A unique aspect of working in policy is being involved in negotiations. Negotiations are rarely comfortable, but getting practice hearing many voices, responding quickly to changing circumstances, making hard decisions, being politely persuasive, and learning how to cope when frustrated are helpful. Graduate students can learn these skills by leading different aspects of lab work (e.g. safety training, professional development),developing research collaborations, or participating in student government.
Spending time doing any kind of outreach or advocacy is great practice in confronting cognitive biases, finding how to reframe issues, and getting comfortable meeting new people …
For me, I grew as a leader and became more adaptable by organizing conferences and leading outreach initiatives for the lab. These gave me the opportunity to take risks, get feedback, and adjust my plans. Scientists tend to be a resilient group because we constantly need to solve problems, recover, and get back into lab after a series of bad results.
Graduate school is also a great time to pay attention to your coping methods so you can use those in a new line of work as well. For me, cooking with friends, reading, hiking, and going for a bike ride all helped me de-stress when things got tough—all things I still do now!
#3 Seek out interdisciplinary teamwork and collaboration
Not everyone gets the opportunity to conduct interdisciplinary research and collaborate as an inherent part of their graduate career. Traditionally, throughout the course of a PhD, researchers work with the people in their own lab—a group of people who all share similar research experience and use similar conventions/lingo when discussing that work.
I had a unique experience of being able to conduct research with numerous labs across many disciplines. This diversity of scientific expertise helped give me great perspective on how my research fits into a ‘bigger picture.’ Discussions with collaborators outside of my field helped pushed me out of my traditional frameworks and helped me learn how to communicate professionally with folks who have frameworks of their own.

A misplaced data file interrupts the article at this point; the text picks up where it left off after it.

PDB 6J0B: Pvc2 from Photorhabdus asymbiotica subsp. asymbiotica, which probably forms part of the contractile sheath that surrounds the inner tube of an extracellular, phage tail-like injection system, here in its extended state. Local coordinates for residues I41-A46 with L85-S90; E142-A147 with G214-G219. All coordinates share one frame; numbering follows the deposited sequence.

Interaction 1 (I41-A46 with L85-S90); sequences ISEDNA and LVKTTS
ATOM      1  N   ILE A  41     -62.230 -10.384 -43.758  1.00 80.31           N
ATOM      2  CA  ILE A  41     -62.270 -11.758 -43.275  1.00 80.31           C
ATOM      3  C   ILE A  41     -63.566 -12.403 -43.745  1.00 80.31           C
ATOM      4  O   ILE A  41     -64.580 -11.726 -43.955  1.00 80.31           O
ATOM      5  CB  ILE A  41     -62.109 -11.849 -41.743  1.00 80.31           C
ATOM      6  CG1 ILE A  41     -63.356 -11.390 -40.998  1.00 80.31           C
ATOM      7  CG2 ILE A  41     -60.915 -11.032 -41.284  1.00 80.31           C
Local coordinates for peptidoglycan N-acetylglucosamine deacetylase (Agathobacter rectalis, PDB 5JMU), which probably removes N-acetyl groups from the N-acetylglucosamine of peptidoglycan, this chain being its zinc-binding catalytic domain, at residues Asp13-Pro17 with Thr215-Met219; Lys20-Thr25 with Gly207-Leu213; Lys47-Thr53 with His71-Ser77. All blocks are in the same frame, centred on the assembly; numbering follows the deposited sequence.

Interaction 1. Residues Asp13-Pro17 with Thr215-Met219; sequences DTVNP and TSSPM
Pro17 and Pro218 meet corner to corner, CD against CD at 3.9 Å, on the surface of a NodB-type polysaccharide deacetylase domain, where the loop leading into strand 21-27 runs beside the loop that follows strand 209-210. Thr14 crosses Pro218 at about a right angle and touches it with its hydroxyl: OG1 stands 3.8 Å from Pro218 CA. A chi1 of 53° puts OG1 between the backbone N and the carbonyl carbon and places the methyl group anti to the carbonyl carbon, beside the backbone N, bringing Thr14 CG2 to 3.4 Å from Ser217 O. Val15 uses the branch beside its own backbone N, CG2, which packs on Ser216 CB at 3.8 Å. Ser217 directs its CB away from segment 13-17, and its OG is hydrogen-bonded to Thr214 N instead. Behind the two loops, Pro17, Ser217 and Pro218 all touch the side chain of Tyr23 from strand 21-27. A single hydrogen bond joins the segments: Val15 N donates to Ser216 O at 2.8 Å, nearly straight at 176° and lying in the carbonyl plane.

Attending conferences with a broad scientific reach and seminars a bit outside your field is another great way for researchers to practice these skills! Conferences and seminars are helpful to practice thinking critically on information that gets presented verbally. In the legislature, it is common to take meetings where information is only given verbally and negotiations happen in real time.
#4 Ponder a post-grad policy career
Finally, take time to ponder policy. There are many career opportunities in science policy today, including the CCST S&T Policy Fellowship. As I mentioned before, getting involved in some kind of student government is a great way to learn about the challenges of policy work in real life. For me, I learned a lot from groups like the National Science Policy Network, the American Association for the Advancement of Science, and the Arizona State University’s Center for Engagement and Training in Science and Society. Even intentionally staying up to date on the news on can be great way to learn about the complexities of policy!
Generally, my best advice for preparing to make the shift from science to policy is to pursue the things you’re passionate about in graduate school, because in that process you will inherently build a resume for getting a job that you’ll be passionate about in policy. Go out and try new things!
About the CCST Science & Technology Policy Fellowship
The CCST Science & Technology Policy Fellows program places PhD-level scientists, engineers, and social scientists in the California State Legislature, State Agencies, and Offices of the Governor for a year of public policy, leadership training, and public service—training scientific thinkers to be policy-savvy, while helping equip California’s decision makers with science-savvy staff. Discover how our CCST S&T Policy Fellows make a difference in California’s policy arena and learn how to apply at CCST.us/CCST-Science-Fellows-Program.